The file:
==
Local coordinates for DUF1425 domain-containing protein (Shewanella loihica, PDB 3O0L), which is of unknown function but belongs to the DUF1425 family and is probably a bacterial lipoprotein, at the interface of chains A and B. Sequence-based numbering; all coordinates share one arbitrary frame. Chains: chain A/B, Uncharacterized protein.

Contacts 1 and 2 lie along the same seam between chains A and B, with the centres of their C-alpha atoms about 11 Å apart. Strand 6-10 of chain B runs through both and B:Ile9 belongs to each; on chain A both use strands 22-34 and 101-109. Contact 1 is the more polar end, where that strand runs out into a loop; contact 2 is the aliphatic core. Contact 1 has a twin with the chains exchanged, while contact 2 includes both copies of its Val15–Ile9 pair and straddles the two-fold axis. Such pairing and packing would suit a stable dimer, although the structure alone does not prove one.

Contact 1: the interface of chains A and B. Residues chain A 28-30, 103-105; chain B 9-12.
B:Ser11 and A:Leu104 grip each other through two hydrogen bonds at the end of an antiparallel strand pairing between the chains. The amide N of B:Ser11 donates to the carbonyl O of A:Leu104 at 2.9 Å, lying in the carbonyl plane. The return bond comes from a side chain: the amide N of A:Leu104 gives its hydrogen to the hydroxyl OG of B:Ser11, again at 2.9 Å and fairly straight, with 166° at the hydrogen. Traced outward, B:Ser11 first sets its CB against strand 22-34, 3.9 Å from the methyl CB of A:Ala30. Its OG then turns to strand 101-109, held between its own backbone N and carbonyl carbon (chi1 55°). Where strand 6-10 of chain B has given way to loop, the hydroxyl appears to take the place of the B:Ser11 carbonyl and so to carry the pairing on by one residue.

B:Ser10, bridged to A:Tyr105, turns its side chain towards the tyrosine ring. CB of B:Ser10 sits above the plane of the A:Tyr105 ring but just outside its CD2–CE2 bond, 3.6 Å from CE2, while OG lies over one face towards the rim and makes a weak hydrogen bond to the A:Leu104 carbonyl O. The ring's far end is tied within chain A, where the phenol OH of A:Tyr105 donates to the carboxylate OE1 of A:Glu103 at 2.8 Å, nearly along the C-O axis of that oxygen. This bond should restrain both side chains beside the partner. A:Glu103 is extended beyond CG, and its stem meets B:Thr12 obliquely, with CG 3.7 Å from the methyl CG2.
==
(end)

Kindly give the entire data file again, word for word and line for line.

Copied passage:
Local coordinates for DUF1425 domain-containing protein (Shewanella loihica, PDB 3O0L), which is of unknown function but belongs to the DUF1425 family and is probably a bacterial lipoprotein, at the interface of chains A and B. Sequence-based numbering; all coordinates share one arbitrary frame. Chains: chain A/B, Uncharacterized protein.

Contacts 1 and 2 lie along the same seam between chains A and B, with the centres of their C-alpha atoms about 11 Å apart. Strand 6-10 of chain B runs through both and B:Ile9 belongs to each; on chain A both use strands 22-34 and 101-109. Contact 1 is the more polar end, where that strand runs out into a loop; contact 2 is the aliphatic core. Contact 1 has a twin with the chains exchanged, while contact 2 includes both copies of its Val15–Ile9 pair and straddles the two-fold axis. Such pairing and packing would suit a stable dimer, although the structure alone does not prove one.

Contact 1: the interface of chains A and B. Residues chain A 28-30, 103-105; chain B 9-12.
B:Ser11 and A:Leu104 grip each other through two hydrogen bonds at the end of an antiparallel strand pairing between the chains. The amide N of B:Ser11 donates to the carbonyl O of A:Leu104 at 2.9 Å, lying in the carbonyl plane. The return bond comes from a side chain: the amide N of A:Leu104 gives its hydrogen to the hydroxyl OG of B:Ser11, again at 2.9 Å and fairly straight, with 166° at the hydrogen. Traced outward, B:Ser11 first sets its CB against strand 22-34, 3.9 Å from the methyl CB of A:Ala30. Its OG then turns to strand 101-109, held between its own backbone N and carbonyl carbon (chi1 55°). Where strand 6-10 of chain B has given way to loop, the hydroxyl appears to take the place of the B:Ser11 carbonyl and so to carry the pairing on by one residue.

B:Ser10, bridged to A:Tyr105, turns its side chain towards the tyrosine ring. CB of B:Ser10 sits above the plane of the A:Tyr105 ring but just outside its CD2–CE2 bond, 3.6 Å from CE2, while OG lies over one face towards the rim and makes a weak hydrogen bond to the A:Leu104 carbonyl O. The ring's far end is tied within chain A, where the phenol OH of A:Tyr105 donates to the carboxylate OE1 of A:Glu103 at 2.8 Å, nearly along the C-O axis of that oxygen. This bond should restrain both side chains beside the partner. A:Glu103 is extended beyond CG, and its stem meets B:Thr12 obliquely, with CG 3.7 Å from the methyl CG2.